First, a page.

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You could reduce the damage for each piece individually. That way you never reach 0 unless a piece reduces it by 100%. You can get very low though. You could also make the different pieces never total 100%. Helmet max 15% torso max 20% arms max 10% legs max 10% Max damage resistance would be 55% like that. You could also go with a much more refined ...


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Sorry everything would look nicer if latex formatting would be possible. Let's consider three gears: G1, G2 and G3. Now each gear has a given radius r1, r2 and r3. The problem is to find the angular velocity for each gear (denoted av1, av2 and av3). From a physics course we know that the tangent velocity v is proportional to the radius: v1 = av1 * r1. ...


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I'm not sure if I understand your question but here goes: I think you want the sprite to wave over an angle back and forth: Not this is pseudocode (as you didn't state the language): t=(t+wavespeed)%TwoPi; a = Sin(t)*amplitude; Position.X=StartPosition.X + Cos(angle) * a; Position.Y=StartPosition.Y + Sin(angle) * a; t controls the waving motion; the ...


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Solution for 2D vectors: Vector2 AB = B - A; // Vector from A to B Vector2 A0 = r * AB.normalized; // Vector from A to 0° Vector2 A90 = new Vector2(A0.y, -A0.x); // Vector from A to 90° Vector2 P = A + Sin(alpha) * A90 + Cos(alpha) * A0; // Coordinate of arbitrary point on a circle For arbitrary 3D vectors A and B in 3D space you need coordinates of ...


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Since you are working in 3d world space, why not use the BoundingFrustum class? BoundingFrustum cameraBounds = new BoundingFrustum(view * projection); if(cameraBounds.contains(location)) { // it is in view } else { // not in view } edit. I assumed you are using XNA. If not, you can still reflect the XNA code to see how to make a Bounding frustum ...


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The Wikipedia article on collision detection has this to say on the topic of matrices and collision detection; So we reduce the problem to that of tracking, from frame to frame, which intervals do intersect. We have three lists of intervals (one for each axis) and all lists are the same length (since each list has length n, the number of bounding boxes.) ...


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Technically, a line has no beginning or end. It is infinite in length. For disambiguation, this is often called a ray in graphics programming. A line of this type is described by any point on the line plus a direction. A line segment is what most people are referring to when they say 'a line'. It has a beginning and an end point. It's common to refer to a ...


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It's hard to tell what exactly you are looking for but line segments are commonly described by their endpoints, or by a point, a normalized direction vector and a length. Another way would be a starting point and a non normalized direction vector which also is the length. For the purposes of raytracing, I usually use that second form (starting point, ...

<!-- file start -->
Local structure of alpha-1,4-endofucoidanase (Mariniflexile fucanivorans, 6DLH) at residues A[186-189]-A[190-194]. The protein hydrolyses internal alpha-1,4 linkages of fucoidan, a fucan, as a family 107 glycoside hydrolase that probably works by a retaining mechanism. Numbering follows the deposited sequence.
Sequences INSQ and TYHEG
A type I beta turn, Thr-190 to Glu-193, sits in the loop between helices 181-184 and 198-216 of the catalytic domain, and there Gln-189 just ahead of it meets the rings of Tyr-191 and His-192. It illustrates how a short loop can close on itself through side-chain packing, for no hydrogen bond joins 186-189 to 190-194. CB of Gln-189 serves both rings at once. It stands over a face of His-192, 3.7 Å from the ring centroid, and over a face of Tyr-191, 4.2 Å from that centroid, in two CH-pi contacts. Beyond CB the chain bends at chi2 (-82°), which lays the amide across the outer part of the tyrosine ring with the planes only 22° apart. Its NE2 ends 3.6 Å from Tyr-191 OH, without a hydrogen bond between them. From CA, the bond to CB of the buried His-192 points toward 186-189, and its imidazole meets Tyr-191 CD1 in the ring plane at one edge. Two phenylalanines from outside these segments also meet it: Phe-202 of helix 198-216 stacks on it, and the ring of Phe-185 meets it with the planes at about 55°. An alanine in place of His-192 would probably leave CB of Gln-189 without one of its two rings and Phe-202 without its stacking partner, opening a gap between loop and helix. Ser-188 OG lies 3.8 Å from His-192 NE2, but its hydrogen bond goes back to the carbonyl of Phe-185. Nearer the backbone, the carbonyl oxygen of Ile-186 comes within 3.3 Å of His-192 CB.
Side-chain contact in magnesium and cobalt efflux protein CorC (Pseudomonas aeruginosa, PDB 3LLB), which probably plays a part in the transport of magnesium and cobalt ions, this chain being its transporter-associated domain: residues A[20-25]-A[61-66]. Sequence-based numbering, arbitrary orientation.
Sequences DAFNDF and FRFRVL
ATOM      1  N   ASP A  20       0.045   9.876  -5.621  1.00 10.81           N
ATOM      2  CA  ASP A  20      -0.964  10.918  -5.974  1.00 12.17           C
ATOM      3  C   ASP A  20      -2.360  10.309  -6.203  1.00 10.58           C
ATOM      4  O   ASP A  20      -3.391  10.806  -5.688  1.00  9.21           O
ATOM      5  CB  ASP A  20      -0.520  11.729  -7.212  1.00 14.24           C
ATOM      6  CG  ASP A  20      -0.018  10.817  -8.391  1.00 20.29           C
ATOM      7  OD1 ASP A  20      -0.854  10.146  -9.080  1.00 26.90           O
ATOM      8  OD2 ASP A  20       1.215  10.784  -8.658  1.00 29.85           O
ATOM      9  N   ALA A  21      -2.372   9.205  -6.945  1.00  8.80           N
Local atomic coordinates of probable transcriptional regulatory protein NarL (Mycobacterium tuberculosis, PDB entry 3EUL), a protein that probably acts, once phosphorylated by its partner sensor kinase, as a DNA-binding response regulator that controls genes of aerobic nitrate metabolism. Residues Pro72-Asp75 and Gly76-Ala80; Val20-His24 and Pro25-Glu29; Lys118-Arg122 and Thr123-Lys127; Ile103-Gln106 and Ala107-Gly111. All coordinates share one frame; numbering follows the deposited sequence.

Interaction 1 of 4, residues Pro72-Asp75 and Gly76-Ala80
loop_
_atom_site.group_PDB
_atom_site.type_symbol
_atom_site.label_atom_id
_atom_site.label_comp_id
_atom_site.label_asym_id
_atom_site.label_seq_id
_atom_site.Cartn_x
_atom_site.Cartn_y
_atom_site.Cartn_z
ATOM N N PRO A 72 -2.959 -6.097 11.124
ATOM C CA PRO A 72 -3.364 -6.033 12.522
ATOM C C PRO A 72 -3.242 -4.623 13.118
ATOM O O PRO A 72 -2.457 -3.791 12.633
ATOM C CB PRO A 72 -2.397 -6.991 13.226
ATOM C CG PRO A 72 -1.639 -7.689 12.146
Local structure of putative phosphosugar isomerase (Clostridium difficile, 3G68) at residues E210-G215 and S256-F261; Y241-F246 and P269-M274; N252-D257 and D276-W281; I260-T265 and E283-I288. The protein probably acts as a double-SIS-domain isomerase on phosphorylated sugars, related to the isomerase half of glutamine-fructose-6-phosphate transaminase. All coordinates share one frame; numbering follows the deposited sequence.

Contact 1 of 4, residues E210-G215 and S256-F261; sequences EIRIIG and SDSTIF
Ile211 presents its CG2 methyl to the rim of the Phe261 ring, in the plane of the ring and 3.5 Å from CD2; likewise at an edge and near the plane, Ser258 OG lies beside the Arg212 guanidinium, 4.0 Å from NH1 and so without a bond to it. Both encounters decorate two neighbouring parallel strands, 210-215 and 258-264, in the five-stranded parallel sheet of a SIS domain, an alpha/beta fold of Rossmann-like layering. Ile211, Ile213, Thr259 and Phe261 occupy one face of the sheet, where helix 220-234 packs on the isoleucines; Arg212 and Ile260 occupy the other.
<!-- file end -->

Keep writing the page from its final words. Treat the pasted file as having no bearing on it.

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First you need to find the slope of the line from A to B, then find the perpendicular slope. Lastly, find where the lines intersect. The trick is that this is not actually a real triangle problem. Instead, you are trying to find the point on a line that is closest to another point (point C). The point on the line that is closest to the point will /always/ ...


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Don't have the damage reduction be additive, have it multiplicative. Damage = Damage * (1.0 - helmetReduction) * (1.0 - gloveReduction) * (1.0 - trousersReduction) * (1.0 - upperArmorReduction) Each layer of armor reduces not the complete damage, but the damage remaining from the previous layer. As long as no single ...


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Think ease of use. You always have to start with what you want to achieve first. And it can all be made simple - I want the weakest unit to kill the weakest player with 20 hits. I want the strongest unit to kill the strongest player with 10 hits. The rest is just curving the increments between them. You can build any game on these two considerations ...


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Your point selection rules can be satisfied by a Poisson-Disk sampling distribution & can be solved in O(n) with Bridson's algorithm. Basically, the algorithm divides the output region into a grid of cells sized relative to the minimum allowable distance, such that only one point can appear in each cell. Then, when you consider adding a new point, you ...


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You'll need to create some way to control the damage passing through. For example: light armor has a maximum reduction of 75%, medium 85% and heavy 95%. If the total reduction combined is above the number, use that value instead. You could also create a weighed reduction: say the player wears one heavy, two medium and one light piece of armor: ...



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